What is MHD Generator : Design, Working & Applications

MHD generators are devices employed to generate electric power by interacting with a moving fluid like ionized gas or plasma and magnetic field. The use of Magnetohydrodynamic power generators was first observed by ‘Michael Faraday’ during 1791-1867 while moving a fluid electric substance through a fixed magnetic field. MHD power plants provide the potential to generate electric power in large-scale with reduced environmental impact. There are different types of MHD generators designed based on the type of application and fuel used. Pulsed MHD generator is used for remote sites are used to generate electrical power of large pulses.

What is MHD Generator?

Definition: A magnetohydrodynamic (MHD) generator is a device that generates power directly by interacting with a rapidly moving stream of fluid, usually ionized gases/plasma. MHD devices transform heat or kinetic energy into electrical energy. The typical setup of an MHD generator is that both turbine and electric power generator coalesce into a single unit and has no moving parts, thus, eliminating vibrations and noise, limiting wear and tear. MHDs have the highest thermodynamic efficiency as it operates at higher temperatures than mechanical turbines.


MHD Generator Design

The efficiency of conductive substances should be increased to increase the operational efficiency of a power generating device. The required efficiency can be achieved when a gas is heated to become plasma/fluid or adding other ionizable substances like the salts of alkali metals. To design and implement an MHD generator, several issues like economics, efficiency, contaminated hypo ducts are considered. Three most common designs of MHD generators are:

Faraday MHD Generator Design

The design of a simple Faraday generator includes a wedge-shaped pipe or tube made of a non-conductive substance. The powerful electromagnet produces a magnetic field and allows the conductive fluid to pass through it perpendicularly, inducing the voltage. The electrodes are placed at right angles to the magnetic field to extract the output electrical power.
This design offers limitations such as the kind of field used and density. Eventually, the amount of power drawn using the Faraday design is directly proportional to the area of the tube and the speed of the conductive fluid.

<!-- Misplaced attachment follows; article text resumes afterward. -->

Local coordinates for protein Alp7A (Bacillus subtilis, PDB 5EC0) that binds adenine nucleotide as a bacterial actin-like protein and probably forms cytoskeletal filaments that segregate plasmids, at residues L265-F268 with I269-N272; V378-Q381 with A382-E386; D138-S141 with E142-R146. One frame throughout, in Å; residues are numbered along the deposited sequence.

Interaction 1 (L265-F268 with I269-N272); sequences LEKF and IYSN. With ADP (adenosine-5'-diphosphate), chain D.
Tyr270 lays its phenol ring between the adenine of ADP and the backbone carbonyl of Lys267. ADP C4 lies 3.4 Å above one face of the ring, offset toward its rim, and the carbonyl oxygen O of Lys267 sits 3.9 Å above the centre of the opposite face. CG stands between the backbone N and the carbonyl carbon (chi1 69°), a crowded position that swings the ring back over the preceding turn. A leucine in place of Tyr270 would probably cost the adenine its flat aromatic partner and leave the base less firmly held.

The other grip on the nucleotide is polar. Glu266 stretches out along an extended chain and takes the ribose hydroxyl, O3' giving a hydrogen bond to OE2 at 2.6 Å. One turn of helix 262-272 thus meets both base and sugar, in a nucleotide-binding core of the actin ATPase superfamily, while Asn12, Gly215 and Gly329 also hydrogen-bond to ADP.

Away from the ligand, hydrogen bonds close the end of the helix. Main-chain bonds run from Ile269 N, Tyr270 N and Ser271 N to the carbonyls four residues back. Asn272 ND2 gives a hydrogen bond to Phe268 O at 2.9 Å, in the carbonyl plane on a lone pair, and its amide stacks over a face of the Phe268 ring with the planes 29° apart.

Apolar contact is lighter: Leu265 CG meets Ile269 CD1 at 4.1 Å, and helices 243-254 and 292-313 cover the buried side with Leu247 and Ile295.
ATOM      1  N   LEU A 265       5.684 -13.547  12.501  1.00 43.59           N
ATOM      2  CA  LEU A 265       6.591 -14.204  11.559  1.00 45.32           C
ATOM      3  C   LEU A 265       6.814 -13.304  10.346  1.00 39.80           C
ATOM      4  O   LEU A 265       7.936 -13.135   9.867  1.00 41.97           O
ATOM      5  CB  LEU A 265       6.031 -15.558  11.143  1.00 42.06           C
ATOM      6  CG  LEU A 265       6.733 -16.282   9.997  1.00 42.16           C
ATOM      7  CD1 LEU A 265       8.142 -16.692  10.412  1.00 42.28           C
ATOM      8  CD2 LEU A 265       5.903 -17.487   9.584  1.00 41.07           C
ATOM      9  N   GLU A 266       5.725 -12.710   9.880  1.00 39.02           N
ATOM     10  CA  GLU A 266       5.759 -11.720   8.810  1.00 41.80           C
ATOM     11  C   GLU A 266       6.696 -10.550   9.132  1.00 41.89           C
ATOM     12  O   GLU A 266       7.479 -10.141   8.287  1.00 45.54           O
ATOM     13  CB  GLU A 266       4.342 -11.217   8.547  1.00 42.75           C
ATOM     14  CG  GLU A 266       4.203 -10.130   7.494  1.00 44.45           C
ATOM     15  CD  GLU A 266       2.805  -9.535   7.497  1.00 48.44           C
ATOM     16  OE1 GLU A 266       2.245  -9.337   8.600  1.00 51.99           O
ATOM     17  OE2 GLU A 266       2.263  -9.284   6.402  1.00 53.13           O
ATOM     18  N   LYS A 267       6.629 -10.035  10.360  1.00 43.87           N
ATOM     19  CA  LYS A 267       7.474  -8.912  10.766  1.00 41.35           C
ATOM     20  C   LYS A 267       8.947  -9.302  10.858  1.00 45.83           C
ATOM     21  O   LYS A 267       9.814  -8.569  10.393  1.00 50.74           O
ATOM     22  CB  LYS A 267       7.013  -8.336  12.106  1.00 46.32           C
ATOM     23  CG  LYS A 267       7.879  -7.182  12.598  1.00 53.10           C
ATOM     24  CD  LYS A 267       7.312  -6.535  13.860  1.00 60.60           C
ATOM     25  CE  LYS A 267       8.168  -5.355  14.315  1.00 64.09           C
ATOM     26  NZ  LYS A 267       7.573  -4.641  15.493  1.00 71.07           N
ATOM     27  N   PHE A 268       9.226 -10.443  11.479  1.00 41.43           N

Hall MHD Generator Design

The very high output current produced through the Faraday flows along with the fluid duct and reacts with the applied magnetic field resulting in Hall Effect. In other words, the current flowing along with the fluid would lead to loss of energy. The total current produced is equal to the vector sum of the components of traverse (Faraday) and axial current. To capture this energy loss (Faraday and Hall Effect components) and improve efficiency, different configurations were developed.

One such configuration is to use the electrode pairs that are split into a chain of segments and placed side by side. Each electrode pair is insulated from one another and connected in series to attain a higher voltage with a lower current. As an alternative, the electrodes, instead of being perpendicular, they are slightly skewed to align with the vector sum of the Faraday and Hall Effect currents, allowing to extract the maximum energy from the conductive fluid. The figure below illustrates the design process.


Disc MHD Generator Design

The Hall Effect disc MHD generator design is highly efficient and is the most commonly used design. A fluid flows at the center of the disc generator. The ducts enclose the disc and the flowing fluid. The pair of Helmholtz coils are used to generate the magnetic field above as well as below the disc.

The Faraday currents flow over the boundary of the disc, while the Hall-Effect current flows between ring electrodes located at the center and the boundary of the disc.


Principle of MHD Generator

MHD generator is commonly referred to as a fluid dynamo, which is compared to a mechanical dynamo – a metal conductor when passed through a magnetic field generates a current in a conductor.

However, in the MHD generator, conducting fluid is used instead of a metal conductor. As the conducting fluid (conductor) moves through the magnetic field, it produces an electrical field perpendicular to the magnetic field. This process of electric power generation through MHD is based on the principle of Faraday’s law of electromagnetic induction.
When the conducting fluid flows through a magnetic field, a voltage is generated across its fluid and it is perpendicular to both the fluid flow and the magnetic field as per Fleming’s Right Hand Rule.